The lawn is turning a lovely shade of water-me-brown. For the sake of the grass, part of me wants the skies to open up and rain like the devil. Another part of me says: “the heck with the lawn, bring on the sunshine! That’s why they invented sprinklers.” This is the fourth pissa weekend in a row!
We load up our bikes like pack mules and head out to the boat. It’s only a few blocks away, but with all the stuff we haul, it’s so much easier than walking, and way more fun!
I’ve got some maintenance and other projects to work on, and the Executive Officer is anxious to commission her own personal command, sailing vessel Windsey, so we decide to stay right here in Wareham, floating off beautiful Swifts Neck, firmly attached to our mooring.
Once on board, my first order of business is to check out Ginger Lee’s batteries. I’ve been having a few problems: low voltage alarms, dim lights, sluggish engine starts, stuff like that.After checking each of the five large marine service batteries, I soon discover one of them is totally defunct, and bringing the whole system down. I yanked that sucker outta there like a bad tooth. The next order of business is to figure out why the solar panel stopped working.After taking the solar panel apart, I find a bad solder joint. No problem! I repair it with my new butane powered soldering iron. I’m on a roll! The next thing on my to-do list is to service the starboard rudder stuffing box, which is a kind of seal where the rudder shaft goes through the hull underwater. It’s way out of adjustment, letting in a steady stream of sea water, overworking the bilge pumps, and draining the batteries. Without a working solar panel to recharge them, it’s probably why the weakest battery bit the dust. While adjusting the stuffing box, I discover one of the rear bilge pumps isn’t working. I trace the problem to a bad wire and fix that as well.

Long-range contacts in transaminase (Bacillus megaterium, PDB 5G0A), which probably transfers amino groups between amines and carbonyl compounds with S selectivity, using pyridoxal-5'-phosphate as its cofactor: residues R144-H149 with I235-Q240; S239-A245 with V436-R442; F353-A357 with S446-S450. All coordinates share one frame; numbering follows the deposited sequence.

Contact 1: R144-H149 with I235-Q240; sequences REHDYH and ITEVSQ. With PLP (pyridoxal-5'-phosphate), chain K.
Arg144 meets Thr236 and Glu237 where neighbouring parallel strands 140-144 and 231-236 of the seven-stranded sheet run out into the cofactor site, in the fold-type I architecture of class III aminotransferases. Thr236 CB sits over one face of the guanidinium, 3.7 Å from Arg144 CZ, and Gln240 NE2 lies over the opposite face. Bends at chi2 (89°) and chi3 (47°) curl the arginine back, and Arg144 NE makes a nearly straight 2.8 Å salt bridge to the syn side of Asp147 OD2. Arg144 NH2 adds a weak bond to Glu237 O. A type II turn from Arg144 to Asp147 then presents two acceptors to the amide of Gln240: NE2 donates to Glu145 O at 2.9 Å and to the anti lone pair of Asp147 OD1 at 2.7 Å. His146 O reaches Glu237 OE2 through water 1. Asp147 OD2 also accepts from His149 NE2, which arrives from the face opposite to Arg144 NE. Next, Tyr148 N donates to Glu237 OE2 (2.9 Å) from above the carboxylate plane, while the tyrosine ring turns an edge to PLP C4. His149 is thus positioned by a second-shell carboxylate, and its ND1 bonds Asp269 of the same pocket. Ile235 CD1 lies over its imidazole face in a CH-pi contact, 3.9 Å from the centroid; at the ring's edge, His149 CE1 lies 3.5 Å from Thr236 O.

A boat is like a living organism; all systems depend on each other for good health. I’m just glad I discovered problems here, at the home mooring, instead of some far away port. This is why, every once in a while, I like to poke around in the engine room, aft deck bilge area, and every place that can be poked. I keep a large tool box on board so I can handle anything that needs handling.
The other thing I’m working on is our new lift crane winch system. Since we added an aft deck hard-top, we needed a way to get our folding bicycles, and a portable generator up into the fly-bridge, which has lots of storage space. As a safety measure, I designed it to be strong enough to lift the dead weight of an unconcious person out of the water. I hope I never have to test the limits of my design that way.
Enough of this work stuff. It’s time for lunch, and a cold beer!
The Executive Officer readies her sailboat and takes command. Wind filled the sail and she took off so fast it made me gasp. In a heartbeat Windsey was a football field away.
Mid afternoon we take the dinghy into Wareham Harbor to see the WAR OF 1812 ATTACK ON WAREHAM RE-ENACTMENT. It’s part of the CELEBRATE WAREHAM festivities taking place at various times during the summer.
What a gorgeous day. I feel like I’m living in paradise.
As the daylight fades to atomic red, the number of beachgoers dwindle, until only a few diehards remain to witness the sunset. They clutch together on the sand in their folding chairs and hoodies, until the cool night air sweeps in and chases them home. Overhead, we hear the familiar “cheeope-cheeope-cheeope” of a lone Osprey calling it a day as well. I am sure we are the only people staying the night on a boat in this whole mooring field. We always are.
The night brings a pleasing calmness to the water, as if Neptune himself has laid down his trident for the evening. The only sounds are the occasional muffled conversations from the nearby cottages, and the quiet swishing of water against the hull. There’s nothing quite like it.